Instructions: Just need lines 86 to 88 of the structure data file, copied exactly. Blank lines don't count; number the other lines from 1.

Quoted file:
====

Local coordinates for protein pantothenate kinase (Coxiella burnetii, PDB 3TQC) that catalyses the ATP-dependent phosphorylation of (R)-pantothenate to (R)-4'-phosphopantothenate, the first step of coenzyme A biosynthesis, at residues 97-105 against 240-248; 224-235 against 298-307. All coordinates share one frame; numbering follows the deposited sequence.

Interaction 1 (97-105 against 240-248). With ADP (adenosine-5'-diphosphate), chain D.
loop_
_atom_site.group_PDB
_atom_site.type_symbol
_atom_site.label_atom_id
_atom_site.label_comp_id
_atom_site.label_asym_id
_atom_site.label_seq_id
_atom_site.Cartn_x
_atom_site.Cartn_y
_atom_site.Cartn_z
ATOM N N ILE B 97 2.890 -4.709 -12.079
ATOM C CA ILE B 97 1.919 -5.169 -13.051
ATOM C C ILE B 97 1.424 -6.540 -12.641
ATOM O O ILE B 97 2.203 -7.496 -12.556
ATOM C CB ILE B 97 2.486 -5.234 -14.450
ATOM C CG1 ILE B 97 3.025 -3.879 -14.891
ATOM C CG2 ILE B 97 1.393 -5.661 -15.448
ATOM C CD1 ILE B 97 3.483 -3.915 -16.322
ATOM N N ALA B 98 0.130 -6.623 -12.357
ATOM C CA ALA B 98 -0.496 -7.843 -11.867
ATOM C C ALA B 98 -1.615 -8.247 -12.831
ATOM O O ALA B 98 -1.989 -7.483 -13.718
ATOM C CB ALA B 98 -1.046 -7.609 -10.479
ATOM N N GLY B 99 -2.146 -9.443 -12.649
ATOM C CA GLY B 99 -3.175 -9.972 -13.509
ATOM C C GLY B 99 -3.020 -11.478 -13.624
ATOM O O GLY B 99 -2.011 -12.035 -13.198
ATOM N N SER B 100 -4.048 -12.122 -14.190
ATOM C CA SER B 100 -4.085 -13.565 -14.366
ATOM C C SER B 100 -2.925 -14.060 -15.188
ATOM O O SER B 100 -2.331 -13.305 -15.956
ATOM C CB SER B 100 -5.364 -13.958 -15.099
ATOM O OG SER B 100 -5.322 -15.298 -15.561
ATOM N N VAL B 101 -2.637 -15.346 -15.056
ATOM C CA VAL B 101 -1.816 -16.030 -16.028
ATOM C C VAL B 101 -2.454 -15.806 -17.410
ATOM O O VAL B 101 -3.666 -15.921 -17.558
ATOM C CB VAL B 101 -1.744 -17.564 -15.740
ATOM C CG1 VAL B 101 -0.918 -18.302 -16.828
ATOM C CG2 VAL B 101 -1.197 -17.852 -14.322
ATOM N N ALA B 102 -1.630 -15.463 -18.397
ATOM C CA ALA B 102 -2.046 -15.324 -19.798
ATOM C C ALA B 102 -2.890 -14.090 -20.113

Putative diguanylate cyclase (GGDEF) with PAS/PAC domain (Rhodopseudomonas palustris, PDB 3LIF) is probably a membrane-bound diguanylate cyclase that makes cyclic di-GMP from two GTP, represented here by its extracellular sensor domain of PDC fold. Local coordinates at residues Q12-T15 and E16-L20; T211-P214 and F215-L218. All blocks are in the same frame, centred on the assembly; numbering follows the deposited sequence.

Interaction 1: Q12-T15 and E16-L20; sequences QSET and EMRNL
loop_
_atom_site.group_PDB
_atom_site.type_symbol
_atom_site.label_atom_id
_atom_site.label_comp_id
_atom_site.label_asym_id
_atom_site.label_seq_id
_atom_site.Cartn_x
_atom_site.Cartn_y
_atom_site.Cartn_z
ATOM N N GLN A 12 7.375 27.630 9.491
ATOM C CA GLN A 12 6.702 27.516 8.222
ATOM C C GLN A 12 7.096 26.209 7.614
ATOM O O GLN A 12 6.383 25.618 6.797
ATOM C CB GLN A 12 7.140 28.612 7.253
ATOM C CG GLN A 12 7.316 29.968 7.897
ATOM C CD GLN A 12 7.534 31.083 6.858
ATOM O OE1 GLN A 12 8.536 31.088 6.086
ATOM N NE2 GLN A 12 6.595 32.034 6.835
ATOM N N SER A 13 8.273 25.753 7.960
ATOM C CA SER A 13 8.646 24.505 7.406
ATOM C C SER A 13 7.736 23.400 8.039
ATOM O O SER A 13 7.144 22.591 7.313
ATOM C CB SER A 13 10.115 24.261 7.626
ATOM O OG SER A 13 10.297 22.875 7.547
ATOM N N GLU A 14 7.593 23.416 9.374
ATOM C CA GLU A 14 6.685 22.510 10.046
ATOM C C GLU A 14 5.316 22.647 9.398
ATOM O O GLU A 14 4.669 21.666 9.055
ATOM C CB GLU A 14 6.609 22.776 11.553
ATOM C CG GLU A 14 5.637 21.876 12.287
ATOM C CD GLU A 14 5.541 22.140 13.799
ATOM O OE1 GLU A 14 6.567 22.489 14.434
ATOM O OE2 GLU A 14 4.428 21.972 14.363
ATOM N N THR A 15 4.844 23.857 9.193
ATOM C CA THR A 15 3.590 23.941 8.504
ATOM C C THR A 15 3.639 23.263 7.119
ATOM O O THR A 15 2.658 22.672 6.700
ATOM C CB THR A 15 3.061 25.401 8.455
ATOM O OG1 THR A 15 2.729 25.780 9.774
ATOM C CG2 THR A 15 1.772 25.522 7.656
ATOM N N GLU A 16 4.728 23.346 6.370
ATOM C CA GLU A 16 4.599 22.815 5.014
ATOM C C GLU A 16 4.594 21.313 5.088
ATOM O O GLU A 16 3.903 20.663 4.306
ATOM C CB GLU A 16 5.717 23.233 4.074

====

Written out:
ATOM C CB THR A 15 3.061 25.401 8.455
ATOM O OG1 THR A 15 2.729 25.780 9.774
ATOM C CG2 THR A 15 1.772 25.522 7.656